Largest storage heater - grid scale energy storage in hot sand...

heating energy storage,  renewable intermittant

lots of sand and lots of heat  touted as an infill for intermittent renewables, not perhaps in the news like using hi tech electronics and flashing lights or sexy chemistry, but has the huge advantage of just working, and being easily and cheaply scaled to anywhere with space.

Reads to me like a twist on the old economy 7 idea, probably more use distributed near where heat is needed than as  a battery at a power station.

Makes an alternative to oil tanks and propane tanks, though rather fewer joules per cubic metre, even at 1000C.

(a typical house propane tank is 1200 litres, or 600kg and each kg is ~ 50 megajoules)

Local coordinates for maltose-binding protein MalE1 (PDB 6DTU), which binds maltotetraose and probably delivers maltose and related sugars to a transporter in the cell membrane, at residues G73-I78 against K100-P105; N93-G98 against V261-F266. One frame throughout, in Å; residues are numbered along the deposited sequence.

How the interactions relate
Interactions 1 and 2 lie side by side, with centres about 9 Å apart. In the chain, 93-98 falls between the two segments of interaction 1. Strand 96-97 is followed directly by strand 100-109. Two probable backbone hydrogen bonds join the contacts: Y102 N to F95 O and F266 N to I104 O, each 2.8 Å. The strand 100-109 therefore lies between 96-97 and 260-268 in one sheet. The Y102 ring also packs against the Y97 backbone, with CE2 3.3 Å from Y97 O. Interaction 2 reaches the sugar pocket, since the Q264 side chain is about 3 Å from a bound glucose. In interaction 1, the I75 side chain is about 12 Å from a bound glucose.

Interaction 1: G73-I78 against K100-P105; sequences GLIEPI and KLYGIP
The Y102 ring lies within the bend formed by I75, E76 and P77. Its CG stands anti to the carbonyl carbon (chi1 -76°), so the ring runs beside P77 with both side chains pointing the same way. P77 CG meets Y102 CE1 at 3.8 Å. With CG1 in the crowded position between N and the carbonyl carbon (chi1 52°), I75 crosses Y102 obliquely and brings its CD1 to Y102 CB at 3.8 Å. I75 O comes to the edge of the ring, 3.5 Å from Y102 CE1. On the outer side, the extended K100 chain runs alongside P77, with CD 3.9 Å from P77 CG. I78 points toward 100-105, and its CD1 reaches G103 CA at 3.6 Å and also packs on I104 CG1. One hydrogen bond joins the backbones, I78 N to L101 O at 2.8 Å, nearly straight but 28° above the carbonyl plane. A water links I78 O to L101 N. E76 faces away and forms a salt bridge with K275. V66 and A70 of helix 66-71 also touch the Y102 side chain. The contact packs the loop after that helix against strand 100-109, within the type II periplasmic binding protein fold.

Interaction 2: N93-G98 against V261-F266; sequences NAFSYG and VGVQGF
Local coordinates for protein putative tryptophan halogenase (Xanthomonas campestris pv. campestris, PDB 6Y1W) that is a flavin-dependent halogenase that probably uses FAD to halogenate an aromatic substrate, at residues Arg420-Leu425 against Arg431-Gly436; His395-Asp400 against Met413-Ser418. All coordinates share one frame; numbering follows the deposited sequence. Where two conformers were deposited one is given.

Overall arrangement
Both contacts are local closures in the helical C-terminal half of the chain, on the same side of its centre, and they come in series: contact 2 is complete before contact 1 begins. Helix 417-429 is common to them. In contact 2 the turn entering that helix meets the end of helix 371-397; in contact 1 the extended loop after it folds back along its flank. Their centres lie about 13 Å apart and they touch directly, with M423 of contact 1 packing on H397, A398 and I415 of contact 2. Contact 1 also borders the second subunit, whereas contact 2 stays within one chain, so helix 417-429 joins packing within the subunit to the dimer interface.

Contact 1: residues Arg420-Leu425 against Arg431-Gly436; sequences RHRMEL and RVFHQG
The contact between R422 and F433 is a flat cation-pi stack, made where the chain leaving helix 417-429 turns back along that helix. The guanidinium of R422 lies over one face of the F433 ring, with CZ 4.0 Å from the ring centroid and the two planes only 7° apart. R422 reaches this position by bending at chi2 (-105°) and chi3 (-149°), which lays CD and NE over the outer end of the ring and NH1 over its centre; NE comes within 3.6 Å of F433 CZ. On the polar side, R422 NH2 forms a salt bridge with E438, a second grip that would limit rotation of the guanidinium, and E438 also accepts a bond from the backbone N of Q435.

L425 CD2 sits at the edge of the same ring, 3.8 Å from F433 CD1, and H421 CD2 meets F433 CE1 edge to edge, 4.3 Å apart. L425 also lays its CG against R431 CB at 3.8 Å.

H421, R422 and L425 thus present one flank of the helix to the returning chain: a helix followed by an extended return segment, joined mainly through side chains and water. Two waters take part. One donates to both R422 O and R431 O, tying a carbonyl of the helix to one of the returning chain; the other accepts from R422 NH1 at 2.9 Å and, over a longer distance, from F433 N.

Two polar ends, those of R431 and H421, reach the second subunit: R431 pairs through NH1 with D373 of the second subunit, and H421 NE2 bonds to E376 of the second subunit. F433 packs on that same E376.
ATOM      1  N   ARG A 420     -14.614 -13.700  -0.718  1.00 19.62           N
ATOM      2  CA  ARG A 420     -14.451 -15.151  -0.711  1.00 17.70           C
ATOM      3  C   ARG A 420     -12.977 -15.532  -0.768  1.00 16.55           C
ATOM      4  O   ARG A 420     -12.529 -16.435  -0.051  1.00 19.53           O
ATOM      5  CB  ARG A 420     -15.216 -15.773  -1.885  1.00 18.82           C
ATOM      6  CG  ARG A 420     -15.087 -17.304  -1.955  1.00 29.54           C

(hot sand is 1.5 litres per kg and ~ 1kJ per kilo per degree  about 1/4 that of water, but that boils.... )

so at 1000C about 1/50 the energy density of LPG.


  • Interestingly, it's not without safety concerns ... for example, at this temperature, an awful lot of stuff can spontaneously combust.

    However, I think that just goes with the territory whenever we concentrate a store of energy - at least spontaneous explosion, chemical hazards, environmental contamination, etc., aren't an issue.

    Overall, I like the thought of this technology.

  • Nothing very new in thermal storage, but still useful to transfer some space heating/water heating demand from the peak to the off peak. Water might be easier to handle though limited to under 100 degrees. Water has a much higher specific heat capacity than does sand.

    New homes should be so well insulated that they need almost no heating, bulk thermal storage is more applicable to existing housing estates and to premises that use a lot of hot water. Hotels, hospitals and industrial laundries for example.